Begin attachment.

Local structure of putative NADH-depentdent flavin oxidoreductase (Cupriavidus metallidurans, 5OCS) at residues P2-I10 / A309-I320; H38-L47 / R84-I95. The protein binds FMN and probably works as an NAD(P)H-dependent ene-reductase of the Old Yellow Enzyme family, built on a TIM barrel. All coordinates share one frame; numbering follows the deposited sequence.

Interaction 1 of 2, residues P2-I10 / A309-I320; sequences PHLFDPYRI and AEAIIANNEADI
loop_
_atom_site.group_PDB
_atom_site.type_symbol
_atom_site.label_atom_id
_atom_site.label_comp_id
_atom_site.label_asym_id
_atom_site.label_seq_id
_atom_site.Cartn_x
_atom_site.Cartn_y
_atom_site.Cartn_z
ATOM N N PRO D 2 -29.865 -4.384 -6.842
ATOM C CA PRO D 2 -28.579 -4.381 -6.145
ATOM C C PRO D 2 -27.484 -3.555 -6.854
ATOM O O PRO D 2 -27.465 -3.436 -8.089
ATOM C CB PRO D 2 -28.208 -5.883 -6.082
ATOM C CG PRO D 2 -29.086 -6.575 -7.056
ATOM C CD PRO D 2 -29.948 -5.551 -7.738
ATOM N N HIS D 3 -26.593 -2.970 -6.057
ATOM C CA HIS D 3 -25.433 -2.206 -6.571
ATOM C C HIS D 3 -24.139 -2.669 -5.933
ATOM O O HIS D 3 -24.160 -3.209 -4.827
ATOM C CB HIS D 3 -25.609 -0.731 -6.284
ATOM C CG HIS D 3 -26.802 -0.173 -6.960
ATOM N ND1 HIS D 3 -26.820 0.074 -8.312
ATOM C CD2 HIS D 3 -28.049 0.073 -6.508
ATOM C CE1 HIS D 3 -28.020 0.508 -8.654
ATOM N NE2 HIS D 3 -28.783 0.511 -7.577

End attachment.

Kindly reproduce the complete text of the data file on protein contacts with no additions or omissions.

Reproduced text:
Local structure of putative NADH-depentdent flavin oxidoreductase (Cupriavidus metallidurans, 5OCS) at residues P2-I10 / A309-I320; H38-L47 / R84-I95. The protein binds FMN and probably works as an NAD(P)H-dependent ene-reductase of the Old Yellow Enzyme family, built on a TIM barrel. All coordinates share one frame; numbering follows the deposited sequence.

Interaction 1 of 2, residues P2-I10 / A309-I320; sequences PHLFDPYRI and AEAIIANNEADI
loop_
_atom_site.group_PDB
_atom_site.type_symbol
_atom_site.label_atom_id
_atom_site.label_comp_id
_atom_site.label_asym_id
_atom_site.label_seq_id
_atom_site.Cartn_x
_atom_site.Cartn_y
_atom_site.Cartn_z
ATOM N N PRO D 2 -29.865 -4.384 -6.842
ATOM C CA PRO D 2 -28.579 -4.381 -6.145
ATOM C C PRO D 2 -27.484 -3.555 -6.854
ATOM O O PRO D 2 -27.465 -3.436 -8.089
ATOM C CB PRO D 2 -28.208 -5.883 -6.082
ATOM C CG PRO D 2 -29.086 -6.575 -7.056
ATOM C CD PRO D 2 -29.948 -5.551 -7.738
ATOM N N HIS D 3 -26.593 -2.970 -6.057
ATOM C CA HIS D 3 -25.433 -2.206 -6.571
ATOM C C HIS D 3 -24.139 -2.669 -5.933
ATOM O O HIS D 3 -24.160 -3.209 -4.827
ATOM C CB HIS D 3 -25.609 -0.731 -6.284
ATOM C CG HIS D 3 -26.802 -0.173 -6.960
ATOM N ND1 HIS D 3 -26.820 0.074 -8.312
ATOM C CD2 HIS D 3 -28.049 0.073 -6.508
ATOM C CE1 HIS D 3 -28.020 0.508 -8.654
ATOM N NE2 HIS D 3 -28.783 0.511 -7.577